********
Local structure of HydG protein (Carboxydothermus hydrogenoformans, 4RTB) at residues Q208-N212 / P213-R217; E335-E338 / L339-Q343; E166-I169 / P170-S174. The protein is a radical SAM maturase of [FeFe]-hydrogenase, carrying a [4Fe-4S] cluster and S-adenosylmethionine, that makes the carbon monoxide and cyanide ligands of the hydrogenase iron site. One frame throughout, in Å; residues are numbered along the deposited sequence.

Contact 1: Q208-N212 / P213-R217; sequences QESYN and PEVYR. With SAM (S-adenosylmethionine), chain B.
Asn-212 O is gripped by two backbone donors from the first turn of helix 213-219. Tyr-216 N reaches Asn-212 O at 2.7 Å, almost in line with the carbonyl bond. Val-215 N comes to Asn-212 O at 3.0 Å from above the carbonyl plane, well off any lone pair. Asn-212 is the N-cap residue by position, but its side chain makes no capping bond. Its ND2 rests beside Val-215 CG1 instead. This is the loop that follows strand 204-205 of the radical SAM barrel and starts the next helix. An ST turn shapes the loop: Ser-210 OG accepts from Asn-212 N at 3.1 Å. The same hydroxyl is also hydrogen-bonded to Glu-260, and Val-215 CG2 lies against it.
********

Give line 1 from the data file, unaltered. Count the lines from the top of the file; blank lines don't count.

Local structure of HydG protein (Carboxydothermus hydrogenoformans, 4RTB) at residues Q208-N212 / P213-R217; E335-E338 / L339-Q343; E166-I169 / P170-S174. The protein is a radical SAM maturase of [FeFe]-hydrogenase, carrying a [4Fe-4S] cluster and S-adenosylmethionine, that makes the carbon monoxide and cyanide ligands of the hydrogenase iron site. One frame throughout, in Å; residues are numbered along the deposited sequence.